My latest ASP.NET coding endeavor required that I perform a postback and then transfer control over to a different page (primarily for URL concealment purposes) using Server.Transfer. I needed to be able to pass values from the source page to the target page, but didn't really have a good way to do this. A quick gander at the documentation seemed to indicate that the way to do this was to define public properties on the source page, use the Handler property of the Context instance to retrieve a IHttpHandler-based reference to the source page which can then be cast to the source page type, providing you with access to all of the public properties, as shown in the following code block:

MyPage page = ( MyPage ) Context.Handler;
int num = page.MyPublicProperty;

A MSN search (yes, really) revealed several different approaches that people have taken to persist data across multiple pages within the same HTTP context (which essentially is one round-trip to the server). One person encouraged the practice of declaring public dictionaries that are persisted in similar fashion as the code above, others sanctioned the use of server side (session) cookies and some went as far as defining hidden field values and accessing them through the HttpValueCollection exposed by HttpRequest.Form on the target page.

I decided to take some time to go through all of the findings that I had come across and determine whether or not they would be of use. I've provided a brief summary of what I discovered as I went through each of the three different approaches that I found followed by my solution.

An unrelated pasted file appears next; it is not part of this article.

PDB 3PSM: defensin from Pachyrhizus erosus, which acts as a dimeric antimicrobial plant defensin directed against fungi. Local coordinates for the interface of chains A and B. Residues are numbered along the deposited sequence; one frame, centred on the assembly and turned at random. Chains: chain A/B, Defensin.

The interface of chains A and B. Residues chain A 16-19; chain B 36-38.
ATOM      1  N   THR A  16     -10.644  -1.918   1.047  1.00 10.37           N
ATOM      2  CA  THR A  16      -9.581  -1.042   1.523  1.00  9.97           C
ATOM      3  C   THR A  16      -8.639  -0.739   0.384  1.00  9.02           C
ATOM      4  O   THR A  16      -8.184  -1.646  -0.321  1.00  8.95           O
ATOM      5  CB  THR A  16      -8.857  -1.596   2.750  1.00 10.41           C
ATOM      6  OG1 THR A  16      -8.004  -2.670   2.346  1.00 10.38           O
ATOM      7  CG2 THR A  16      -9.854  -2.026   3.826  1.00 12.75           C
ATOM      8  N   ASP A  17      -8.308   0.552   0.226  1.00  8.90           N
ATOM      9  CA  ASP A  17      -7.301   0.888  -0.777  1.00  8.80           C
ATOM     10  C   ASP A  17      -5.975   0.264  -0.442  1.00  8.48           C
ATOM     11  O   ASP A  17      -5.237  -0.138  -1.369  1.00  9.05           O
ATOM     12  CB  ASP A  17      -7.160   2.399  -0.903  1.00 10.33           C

Declaring Public Properties

Declaring a public dictionary of values that I wanted to pass from the source page to the target page seemed to make sense, but I was still reluctant about exposing a public property in my Page class, especially when the only purpose that it would serve would be to pass this dictionary across connecting pages on the server. Additionally, this would create a strong coupling between pages that are involved in the transfer, which is something I really wanted to avoid. As an example, suppose I had three pages, A, B and C, each containing a Dictionary typed public property named Values, that were transferred to page Z. The code would look something like this:

Dictionary<int, string> valueDictionary;

if ( Context.Handler.GetType().Name.ToLower().Equals( "a_aspx" ) ) {
  valueDictionary = ( ( A ) Context.Handler ).Values;
} else if
( Context.Handler.GetType().Name.ToLower().Equals( "b_aspx" ) ) {
  valueDictionary = ( ( B ) Context.Handler ).Values;
} else if
( Context.Handler.GetType().Name.ToLower().Equals( "c_aspx" ) ) {
  valueDictionary = ( ( C ) Context.Handler ).Values;
} else
{
  // they shouldn't be here. redirect them somewhere else.

}

// do something with valueDictionary

This kind of coupling would influence a required code change in Z if any of the following scenarios were to happen:

  1. I decided that I wanted to transfer page D to Z.
  2. I no longer wanted one or more of the pages to be transferred to Z.
  3. One of the pages is no longer needed and is deleted from the web project.